Dusty folders lie forgotten in a broken shelf in the corner of an office. In these folders are safety records and documents. This forgotten shelf holds the secrets to keeping this business and its employees free from potential damage and harm. It holds the secrets of potential cost savings that management don’t realise they can tap into. And yet, these documents have been abandoned to gather dust and cobwebs.

Health and safety can be forgotten so remember to have a good health and safety management system

Let’s be clear, attitudes to health and safety aren’t always as bad as this metaphor. Although, it is sad that health and safety can often be shoved to one side. To us, it seems obvious that businesses that do this are missing a trick. But not everyone realises this. In our experience, improving safety attitudes and focusing on a structured system for managing safety in your workplace can lead to multiple benefits. More on those later.

More and more businesses are opening up to the importance of active safety management and the benefits of looking after their staff. Companies like yours. After all, you are actively searching for information on the specifics of a health and safety management system.

What can you get out of this blog?

So, captive readers, let’s get on with it. Read on to find out:

  • What a health and safety management system is;
  • Why is it important to have one;
  • What is included and covered in a health and safety management system;
  • When you need one;
  • Who needs to be involved;
  • How to create a health and safety management system for your business.

Because, as I’m sure you know, your health and safety management system needs to be specific to your business and its inherent risks.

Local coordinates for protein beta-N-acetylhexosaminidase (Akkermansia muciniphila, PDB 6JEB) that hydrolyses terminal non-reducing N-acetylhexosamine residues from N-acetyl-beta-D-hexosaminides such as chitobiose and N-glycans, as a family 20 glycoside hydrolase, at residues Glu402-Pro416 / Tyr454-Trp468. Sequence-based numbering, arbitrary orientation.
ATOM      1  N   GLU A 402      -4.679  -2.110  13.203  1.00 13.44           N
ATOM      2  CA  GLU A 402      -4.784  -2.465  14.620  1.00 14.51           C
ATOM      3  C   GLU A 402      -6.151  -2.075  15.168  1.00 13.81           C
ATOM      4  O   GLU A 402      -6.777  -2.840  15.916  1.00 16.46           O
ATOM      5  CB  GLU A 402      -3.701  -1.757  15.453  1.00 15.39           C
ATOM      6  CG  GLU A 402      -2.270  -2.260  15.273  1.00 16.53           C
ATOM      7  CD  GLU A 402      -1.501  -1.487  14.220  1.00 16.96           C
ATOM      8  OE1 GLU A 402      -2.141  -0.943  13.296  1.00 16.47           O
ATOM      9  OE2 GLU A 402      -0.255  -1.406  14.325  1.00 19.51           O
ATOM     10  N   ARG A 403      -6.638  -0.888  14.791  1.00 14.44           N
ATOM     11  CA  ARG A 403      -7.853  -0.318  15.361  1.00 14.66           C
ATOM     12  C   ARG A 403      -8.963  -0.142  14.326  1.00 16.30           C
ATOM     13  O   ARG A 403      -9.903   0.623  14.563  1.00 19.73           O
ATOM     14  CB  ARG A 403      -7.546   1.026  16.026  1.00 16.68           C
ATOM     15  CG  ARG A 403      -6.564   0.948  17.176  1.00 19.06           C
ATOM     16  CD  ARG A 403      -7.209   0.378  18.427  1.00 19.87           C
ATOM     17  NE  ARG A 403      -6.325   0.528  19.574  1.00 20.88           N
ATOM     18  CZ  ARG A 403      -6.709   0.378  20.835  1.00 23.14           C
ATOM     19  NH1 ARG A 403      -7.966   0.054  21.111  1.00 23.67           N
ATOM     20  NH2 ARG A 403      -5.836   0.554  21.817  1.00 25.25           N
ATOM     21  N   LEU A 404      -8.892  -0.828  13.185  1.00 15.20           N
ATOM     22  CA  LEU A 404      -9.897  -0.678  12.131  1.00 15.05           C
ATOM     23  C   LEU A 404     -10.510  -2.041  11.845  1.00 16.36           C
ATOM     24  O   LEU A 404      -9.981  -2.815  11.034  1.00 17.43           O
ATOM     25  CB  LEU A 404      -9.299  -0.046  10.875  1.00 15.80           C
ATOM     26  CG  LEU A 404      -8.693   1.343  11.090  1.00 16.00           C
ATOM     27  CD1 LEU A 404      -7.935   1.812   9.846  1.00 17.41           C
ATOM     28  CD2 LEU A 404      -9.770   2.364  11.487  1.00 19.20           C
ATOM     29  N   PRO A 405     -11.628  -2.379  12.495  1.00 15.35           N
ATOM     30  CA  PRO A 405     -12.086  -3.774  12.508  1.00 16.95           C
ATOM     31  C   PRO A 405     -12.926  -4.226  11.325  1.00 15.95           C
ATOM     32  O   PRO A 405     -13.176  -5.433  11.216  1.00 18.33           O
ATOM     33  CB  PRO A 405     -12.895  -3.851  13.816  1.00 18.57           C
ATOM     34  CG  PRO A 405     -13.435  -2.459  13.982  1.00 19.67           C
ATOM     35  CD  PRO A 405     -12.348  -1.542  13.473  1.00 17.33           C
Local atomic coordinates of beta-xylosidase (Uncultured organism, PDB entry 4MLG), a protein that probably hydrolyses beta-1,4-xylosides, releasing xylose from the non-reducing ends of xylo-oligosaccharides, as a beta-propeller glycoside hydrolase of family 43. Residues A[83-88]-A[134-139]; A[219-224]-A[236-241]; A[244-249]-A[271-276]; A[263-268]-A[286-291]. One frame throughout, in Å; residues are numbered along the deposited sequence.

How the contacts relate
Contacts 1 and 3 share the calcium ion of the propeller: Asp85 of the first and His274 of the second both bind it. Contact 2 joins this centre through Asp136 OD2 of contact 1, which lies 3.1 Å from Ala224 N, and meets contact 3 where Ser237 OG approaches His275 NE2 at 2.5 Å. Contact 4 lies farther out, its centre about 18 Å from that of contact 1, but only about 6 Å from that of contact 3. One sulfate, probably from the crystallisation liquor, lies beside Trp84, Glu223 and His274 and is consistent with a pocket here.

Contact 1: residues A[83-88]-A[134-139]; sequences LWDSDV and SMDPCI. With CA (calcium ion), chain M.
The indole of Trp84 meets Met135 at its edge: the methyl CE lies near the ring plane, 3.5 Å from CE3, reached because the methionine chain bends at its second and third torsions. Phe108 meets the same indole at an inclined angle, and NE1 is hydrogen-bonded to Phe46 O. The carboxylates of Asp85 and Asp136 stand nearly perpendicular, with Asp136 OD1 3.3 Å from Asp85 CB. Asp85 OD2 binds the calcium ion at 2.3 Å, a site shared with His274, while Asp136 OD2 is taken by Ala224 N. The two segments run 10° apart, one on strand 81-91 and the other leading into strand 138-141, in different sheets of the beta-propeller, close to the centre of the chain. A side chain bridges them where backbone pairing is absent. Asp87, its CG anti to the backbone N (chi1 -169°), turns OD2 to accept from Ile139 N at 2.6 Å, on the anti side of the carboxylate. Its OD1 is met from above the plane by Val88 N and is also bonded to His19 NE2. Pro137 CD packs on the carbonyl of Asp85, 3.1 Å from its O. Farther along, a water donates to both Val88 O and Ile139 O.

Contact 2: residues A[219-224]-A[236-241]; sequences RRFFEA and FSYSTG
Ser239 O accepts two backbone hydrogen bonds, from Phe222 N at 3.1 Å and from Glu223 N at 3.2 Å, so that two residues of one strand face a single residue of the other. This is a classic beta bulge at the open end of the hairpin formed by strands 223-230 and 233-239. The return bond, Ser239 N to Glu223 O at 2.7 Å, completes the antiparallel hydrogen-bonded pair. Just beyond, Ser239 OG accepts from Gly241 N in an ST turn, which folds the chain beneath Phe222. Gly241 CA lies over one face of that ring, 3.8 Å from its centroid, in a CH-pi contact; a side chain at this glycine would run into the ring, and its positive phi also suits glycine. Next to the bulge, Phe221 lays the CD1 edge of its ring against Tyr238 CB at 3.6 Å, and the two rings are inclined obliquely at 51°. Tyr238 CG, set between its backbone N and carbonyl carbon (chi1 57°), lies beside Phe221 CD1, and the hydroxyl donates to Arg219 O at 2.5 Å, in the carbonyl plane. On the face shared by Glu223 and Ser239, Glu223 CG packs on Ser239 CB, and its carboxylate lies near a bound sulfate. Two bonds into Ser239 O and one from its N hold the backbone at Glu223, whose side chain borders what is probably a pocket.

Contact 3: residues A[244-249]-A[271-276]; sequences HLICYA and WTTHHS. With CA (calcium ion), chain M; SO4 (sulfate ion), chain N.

What is a health and safety management system?

A health and safety management system, sometimes abbreviated to SMS (Safety Management System), is a written “guide” or “manual” detailing how your business manages health & safety.

If you have been reading our latest series of blog posts then you’ll have a good idea of the elements that make up the management system. We’ll go into what they are later in this post.

Why is it important to have a health and safety management system?

health and safety management system helps you get the big picture

When improving safety performance in your workplace, your health and safety management system is the obvious place to start.

The main reason for having a health and safety management system is consistency. You may think that managing health and safety as a whole, abstract subject is complex or difficult. If you want another metaphor…the big picture for safety is big. Possibly mural sized. Or on the scale of a piece of landscape art. It’s a big, big picture.

Making sense of this big picture is where a management system comes in. It breaks it down into manageable chunks.

A recorded management system is used to ensure that everyone knows how to do things correctly and consistently.

Some of the benefits of working on a strong health and safety management system are:

  • A more cohesive workforce that communicate well;
  • More productive and motivated staff, because they are well organised, well trained, well managed, and working in a pleasant environment (both physically and perceptually);
  • Management that lead by example, which shows staff that they’re as important to your business’ success as the ‘higher-ups’, thus reducing a ‘them and us’ culture;
  • Reduced accidents, near misses and property damage;
  • Reduced insurance premiums;
  • Less likelihood of civil claims or prosecution. That’s a big fear-based pain off your back.

What is included / covered in a health and safety management system?


Any health and safety management system should cover the following subjects as core areas:

Of course there are many other areas that a management system should include. It all depends on your business and what your business does. There also may be legislation that requires specific information or procedures to be in place.


Here are some more specific examples of procedures you may want to include in your management system:

  • Training;
  • Inductions;
  • Working at height;
  • COSHH (or chemical management);
  • Manual handling;
  • Equipment management and maintenance

The list is far from extensive. If you want help in determining what you need to include in your management system, contact us for a gap analysis or review of your existing documentation.